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Heinsburg Community School celebrates the Class of 2024

The cadence of an honor song welcomed families to Heinsburg Community School on June 14 before all eyes turned to the balloon arch leading into the auditorium as seven made their way to the star-studded stage.

HEINSBURG – The cadence of an honour song welcomed families to Heinsburg Community School on June 14 before all eyes turned to the balloon arch leading into the auditorium as seven made their way to the star-studded stage. 

But it was Creadon Janvier, April Lajimodiere, Reyvon Pahtayken, Everett Quinney, Landon Smith, Serenity Stanley and Jakobe Tootoosis who were the true stars of the evening, that fact made clear by messages of pride and congratulations from representatives of Frog Lake First Nation Council, Cold Lake First Nations Council, 

St. Paul School Board, St. Paul Education, Frog Lake Education and Fishing Lake Employment and Education Services.

Creadon Janvier thanked the parents on behalf of the class. “When we fell down, you lifted us up, when we were studying,you brought us snacks, and we wouldn’t have made it to today without you. Thank you for the discipline and understanding, without it I would be a lost little boy.”

Karen Quinney answered for the parents. “We’ve been blessed to see all of you grow from small children to the point where you embark into adulthood. You are all destined for great things, and behind you are all your great memories.”

Serenity Stanley tragically lost her mother when she was in Grade 9, and offered heartfelt thanks to the staff, who “always went beyond the call of duty and made sure I had someone to talk to. They are not just employees who show up and go home, us grads are grateful for their hard work and dedication.”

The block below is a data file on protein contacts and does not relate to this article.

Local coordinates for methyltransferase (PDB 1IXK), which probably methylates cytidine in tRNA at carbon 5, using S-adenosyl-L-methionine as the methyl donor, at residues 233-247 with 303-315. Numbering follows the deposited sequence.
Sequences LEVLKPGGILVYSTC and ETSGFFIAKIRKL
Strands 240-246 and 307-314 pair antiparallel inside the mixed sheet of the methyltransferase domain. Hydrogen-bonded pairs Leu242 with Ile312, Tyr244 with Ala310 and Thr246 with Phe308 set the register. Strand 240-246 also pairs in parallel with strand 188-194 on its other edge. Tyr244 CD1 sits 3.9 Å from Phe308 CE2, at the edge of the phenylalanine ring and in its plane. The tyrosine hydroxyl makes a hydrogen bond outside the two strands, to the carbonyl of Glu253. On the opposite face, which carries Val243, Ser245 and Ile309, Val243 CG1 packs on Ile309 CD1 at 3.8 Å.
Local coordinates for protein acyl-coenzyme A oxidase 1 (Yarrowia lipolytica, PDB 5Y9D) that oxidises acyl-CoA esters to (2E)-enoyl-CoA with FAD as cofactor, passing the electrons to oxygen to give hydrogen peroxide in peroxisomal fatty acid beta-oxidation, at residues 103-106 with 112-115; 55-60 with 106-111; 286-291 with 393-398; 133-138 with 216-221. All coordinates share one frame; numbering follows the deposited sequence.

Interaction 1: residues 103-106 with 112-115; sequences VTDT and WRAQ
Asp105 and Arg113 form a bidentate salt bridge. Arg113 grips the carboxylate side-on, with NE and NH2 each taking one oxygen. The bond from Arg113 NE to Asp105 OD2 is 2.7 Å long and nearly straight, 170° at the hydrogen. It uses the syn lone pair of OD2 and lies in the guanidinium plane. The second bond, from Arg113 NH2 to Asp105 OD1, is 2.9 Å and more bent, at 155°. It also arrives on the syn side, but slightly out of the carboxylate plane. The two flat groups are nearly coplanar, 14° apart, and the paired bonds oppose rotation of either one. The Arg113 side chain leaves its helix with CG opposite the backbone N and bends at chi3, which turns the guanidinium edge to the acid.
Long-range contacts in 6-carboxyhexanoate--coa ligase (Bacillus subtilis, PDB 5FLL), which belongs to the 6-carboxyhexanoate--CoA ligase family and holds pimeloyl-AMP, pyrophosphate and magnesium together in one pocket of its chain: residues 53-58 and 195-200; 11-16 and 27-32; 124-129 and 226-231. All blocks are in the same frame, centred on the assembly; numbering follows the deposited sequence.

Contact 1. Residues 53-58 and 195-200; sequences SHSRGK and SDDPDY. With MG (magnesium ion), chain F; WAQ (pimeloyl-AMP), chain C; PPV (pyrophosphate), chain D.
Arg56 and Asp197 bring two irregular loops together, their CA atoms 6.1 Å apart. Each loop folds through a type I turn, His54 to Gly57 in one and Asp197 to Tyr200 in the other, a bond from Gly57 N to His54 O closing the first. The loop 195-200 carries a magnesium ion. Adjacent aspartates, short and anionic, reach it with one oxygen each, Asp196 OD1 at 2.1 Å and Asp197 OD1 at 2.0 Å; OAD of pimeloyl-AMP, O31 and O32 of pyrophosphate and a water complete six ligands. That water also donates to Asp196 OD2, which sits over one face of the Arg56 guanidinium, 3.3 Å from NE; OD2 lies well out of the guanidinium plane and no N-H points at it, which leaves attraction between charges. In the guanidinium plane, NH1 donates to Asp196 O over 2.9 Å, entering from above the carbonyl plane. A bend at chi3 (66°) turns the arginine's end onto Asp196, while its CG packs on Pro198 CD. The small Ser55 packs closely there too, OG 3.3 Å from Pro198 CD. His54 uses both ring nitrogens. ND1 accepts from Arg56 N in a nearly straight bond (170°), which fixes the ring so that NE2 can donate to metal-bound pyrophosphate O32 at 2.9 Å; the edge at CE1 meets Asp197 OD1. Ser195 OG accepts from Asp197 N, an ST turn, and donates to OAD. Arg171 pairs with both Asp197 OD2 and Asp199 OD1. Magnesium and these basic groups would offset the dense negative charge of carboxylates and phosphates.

Brenda Paulo-Begg answered on behalf of the staff. “I have been here 18 years and have watched you grow up from kindergarten to grad.  Sometimes we were tough on you, but our goal was to see you all here and I am so proud. The last few weeks have seen a lot of pressure but you pulled it off, and you are great role models to the rest of the kids.”

The graduates lined up as elders came forward to present each with an eagle feather prepared for the ceremony by elder Kenneth Saddleback, who told the class that a century ago, “the government didn’t allow us to wear these, to be Indians.” 

Presenter George Stanley was a 1976 Heinsburg School graduate, and went to the RCMP training Depot in Regina, inspired by a Native police officer. First on scene of the tragedy that took Serena’s mother’s life, he administered CPR “until the medics came.” To the grads, he advised, “The sky’s the limit. Don’t look back, success is in front of you.”

Following a slideshow of photos submitted by students, Heinsburg Principal Carmen McLeod thanked the families for their ongoing support, the staff for their endless hours, emcees Cheri Lindquist and Marie Zayac and the grad committee for the preparations for this special event. “And thank you, graduates, for being positive role models. “

“Today was really difficult. When I started here 12 years ago, most of these were my Grade 1 and 2 students. I had the privilege of watching them grow up, they were my babies, and those who joined us later became my babies too.” She recalled reading them stories and spraying them with ‘fairy dust’, “And they still sometimes came and asked for another spray.” Going on stage to give each one a final spray of ‘fairy dust’, she then sat down to read them one last story, from a book entitled ‘Be You’, ending “Go ahead and be you, be very, very you.”

Moments later, the grads wore caps and gowns and came forward to receive their scrolls and have their tassels turned before gathering at the balloon arch with caps in hand to fling them high in the air, in celebration of the completion of their high school years.

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